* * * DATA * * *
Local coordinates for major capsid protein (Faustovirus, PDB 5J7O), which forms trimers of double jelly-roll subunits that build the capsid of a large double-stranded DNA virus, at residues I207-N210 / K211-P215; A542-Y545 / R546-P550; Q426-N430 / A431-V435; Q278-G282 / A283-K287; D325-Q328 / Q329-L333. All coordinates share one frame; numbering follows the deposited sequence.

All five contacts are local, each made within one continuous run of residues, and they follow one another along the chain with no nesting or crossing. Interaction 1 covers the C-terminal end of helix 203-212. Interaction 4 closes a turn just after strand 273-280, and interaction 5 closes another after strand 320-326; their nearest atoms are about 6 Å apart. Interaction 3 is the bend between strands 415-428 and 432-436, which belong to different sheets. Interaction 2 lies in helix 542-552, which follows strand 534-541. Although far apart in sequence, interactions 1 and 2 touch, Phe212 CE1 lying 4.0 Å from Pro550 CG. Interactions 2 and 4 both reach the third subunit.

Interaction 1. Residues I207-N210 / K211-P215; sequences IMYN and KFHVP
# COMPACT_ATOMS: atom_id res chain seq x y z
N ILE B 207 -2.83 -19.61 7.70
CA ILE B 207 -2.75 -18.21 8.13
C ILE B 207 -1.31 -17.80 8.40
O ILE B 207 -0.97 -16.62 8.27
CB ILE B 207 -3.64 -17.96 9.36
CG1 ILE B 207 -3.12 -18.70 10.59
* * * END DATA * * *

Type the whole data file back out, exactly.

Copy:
Local coordinates for major capsid protein (Faustovirus, PDB 5J7O), which forms trimers of double jelly-roll subunits that build the capsid of a large double-stranded DNA virus, at residues I207-N210 / K211-P215; A542-Y545 / R546-P550; Q426-N430 / A431-V435; Q278-G282 / A283-K287; D325-Q328 / Q329-L333. All coordinates share one frame; numbering follows the deposited sequence.

All five contacts are local, each made within one continuous run of residues, and they follow one another along the chain with no nesting or crossing. Interaction 1 covers the C-terminal end of helix 203-212. Interaction 4 closes a turn just after strand 273-280, and interaction 5 closes another after strand 320-326; their nearest atoms are about 6 Å apart. Interaction 3 is the bend between strands 415-428 and 432-436, which belong to different sheets. Interaction 2 lies in helix 542-552, which follows strand 534-541. Although far apart in sequence, interactions 1 and 2 touch, Phe212 CE1 lying 4.0 Å from Pro550 CG. Interactions 2 and 4 both reach the third subunit.

Interaction 1. Residues I207-N210 / K211-P215; sequences IMYN and KFHVP
# COMPACT_ATOMS: atom_id res chain seq x y z
N ILE B 207 -2.83 -19.61 7.70
CA ILE B 207 -2.75 -18.21 8.13
C ILE B 207 -1.31 -17.80 8.40
O ILE B 207 -0.97 -16.62 8.27
CB ILE B 207 -3.64 -17.96 9.36
CG1 ILE B 207 -3.12 -18.70 10.59